FRIDAY, JUNE 29: A new documentary exploring the ethical implications of sperm donation is creating a buzz among religious audiences.
Anonymous Father’s Day delves into bioethics from the perspective of donor-conceived children who grow up not knowing their biological fathers. The film gives fodder to opponents of assisted reproductive technology, who argue the fertility “industry” has led to psychologically scarred children and the “commodification” of human life.
ART’s ethical implications are not solely a religious issue, and Anonymous Father’s Day makes no explicit religious claims. But its promotion of heterosexual marriage attracts religious audiences, who oppose the reproductive alternatives ART facilitates.
Jennifer Lahl, the writer, director and producer behind the film, recently held back-to-back screenings in Washington, D.C., at the conservative Christian-focused Family Research Council and the Catholic Information Center. Lahl plans future showings at Christian institutions.
This is the second film on gamete donation by Lahl, founder and president of The Center for Bioethics and Culture, a California-based nonprofit that studies beginning and end-of-life issues.
Though the centre is not religiously affiliated, Lahl considers herself a “little ‘o’ Orthodox Christian”, and said faith can offer a strong basis for bioethical concerns.
“I think it naturally aligns for people of faith because we’re concerned about the embryo and the unborn,” said Lahl, a registered nurse. “We’re concerned about the barren womb, and life issues, and justice.”
Religious groups have seized on the controversy. Sperm donation allows single mothers, lesbian couples and unmarried couples to have children. And children that are born to married couples who use sperm donation have a different biological father than the one that raises them.
“There is a significant ethical problem — in terms of anonymous gamete donations — in terms of family structure,” said David Prentice, a senior fellow for life sciences at the Family Research Council.
The council does not take a stand against in vitro fertilization per se. But Prentice says sperm donation raises the moral issue of respect for a child.
“We have a perspective that all human life should be treated with dignity,” he said. “The kids should be conceived in love because there’s a desire for them.”
But Scott Brown, director of communications at California Cryobank, said this is exactly how donor-conceived children are treated.
“What would be different than a single woman or a lesbian couple adopting a child versus creating a child from their own genetic material plus a donor?” he said.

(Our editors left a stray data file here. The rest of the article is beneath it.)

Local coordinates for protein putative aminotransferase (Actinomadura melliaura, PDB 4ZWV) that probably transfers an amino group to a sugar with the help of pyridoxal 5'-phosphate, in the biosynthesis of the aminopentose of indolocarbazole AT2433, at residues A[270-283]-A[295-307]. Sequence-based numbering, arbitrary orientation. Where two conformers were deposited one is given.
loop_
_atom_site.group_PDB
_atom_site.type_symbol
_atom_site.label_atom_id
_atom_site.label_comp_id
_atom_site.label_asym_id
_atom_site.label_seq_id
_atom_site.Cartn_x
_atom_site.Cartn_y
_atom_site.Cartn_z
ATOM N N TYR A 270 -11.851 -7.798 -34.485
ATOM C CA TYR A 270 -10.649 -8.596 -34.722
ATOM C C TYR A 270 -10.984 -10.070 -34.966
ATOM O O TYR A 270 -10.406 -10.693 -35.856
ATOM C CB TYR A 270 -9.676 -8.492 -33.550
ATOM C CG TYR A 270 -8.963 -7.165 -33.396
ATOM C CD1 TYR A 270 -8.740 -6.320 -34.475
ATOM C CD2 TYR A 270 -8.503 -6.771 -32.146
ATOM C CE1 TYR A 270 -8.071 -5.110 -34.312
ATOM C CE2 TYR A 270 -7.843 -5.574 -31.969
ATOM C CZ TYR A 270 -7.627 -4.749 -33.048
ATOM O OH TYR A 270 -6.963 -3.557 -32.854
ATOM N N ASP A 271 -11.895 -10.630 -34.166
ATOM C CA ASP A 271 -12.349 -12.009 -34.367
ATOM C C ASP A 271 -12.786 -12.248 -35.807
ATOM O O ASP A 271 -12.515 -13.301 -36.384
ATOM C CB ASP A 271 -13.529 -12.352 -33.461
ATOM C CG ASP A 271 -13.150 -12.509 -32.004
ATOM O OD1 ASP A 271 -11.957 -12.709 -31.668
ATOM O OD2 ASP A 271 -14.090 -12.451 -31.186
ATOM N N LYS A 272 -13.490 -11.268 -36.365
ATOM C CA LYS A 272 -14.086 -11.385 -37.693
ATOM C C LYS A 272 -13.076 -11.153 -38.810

“I think the parents that choose to use a sperm donor — whether they’re heterosexual, homosexual, or single — are more committed, more dedicated, and go through so much more emotional and financial strain to achieve their goal of parenthood than the average person who can just conceive naturally,” he said.
It’s unknown how many donor-conceived children are born in the United States each year, but 30-60,000 is a common estimate. According to Centers for Disease Control and Prevention estimates, more than 1 per cent of children are born through ART, which includes in vitro fertilization without donor gametes.
Several European countries have banned anonymous sperm donation. In the United Kingdom, for instance, children of gamete donors may seek their biological parent’s identity at age 18.
Different sperm banks in the US offer different anonymity options, and much ink has been spilled over the ethics and repercussions of donating.
But Brown said studies about psychological harm are often conducted by sectarian organizations opposed to the practice, making results sketchy at best.
One study found that 45 per cent of donor offspring were bothered by the circumstances of their conception, while an equal portion was put off by the economic transaction it involved. It was conducted by the Center for Marriage and Families at the conservative Institute for American Values.
Many of these studies claim to value the child’s “dignity” over the parent’s “right” to have a child.
This view was echoed by Tadeusz Pacholcyzk, a Catholic priest with a Ph.D. in neuroscience from Yale University, who serves as an ethicist and director of education for the National Catholic Bioethics Center. He argued that many forms of ART involve a “power move” that violates the dignity of a child — and the golden rule.
“We treat our children differently than we ourselves would want to be treated,” he said. “None of us would ever want to be frozen. None of us would ever want to be experimented on, as is done in pre-implantation genetic diagnosis.”
Lahl laments the control ART gives parents over procreation, like a “cafeteria-style menu” of genetic traits, from intelligence to eye colour. Prentice fears “commodification and manufacturing of children.”
Brown, of California Cryobank, dismisses these claims, saying that parents don’t typically “upgrade” but rather seek a close biological match to their own features.
“The science exists, but no one within the sperm donor industry has any interest in designer babies. It’s not what we do,” he said.
He emphasizes genetic tests on fetuses are used to detect diseases that could harm the child. “You can argue that is crossing the line, but at the end of the day I think that you’re doing something better for the health of the child and for the family,” he said.
For Lahl, the film is only the first step in fighting ART.
“I’d love to see the anonymity removed,” she said. But even more, she added, “I’d like to see the practice (of gamete donation) altogether stopped. I’m not a fan of third-party reproduction.”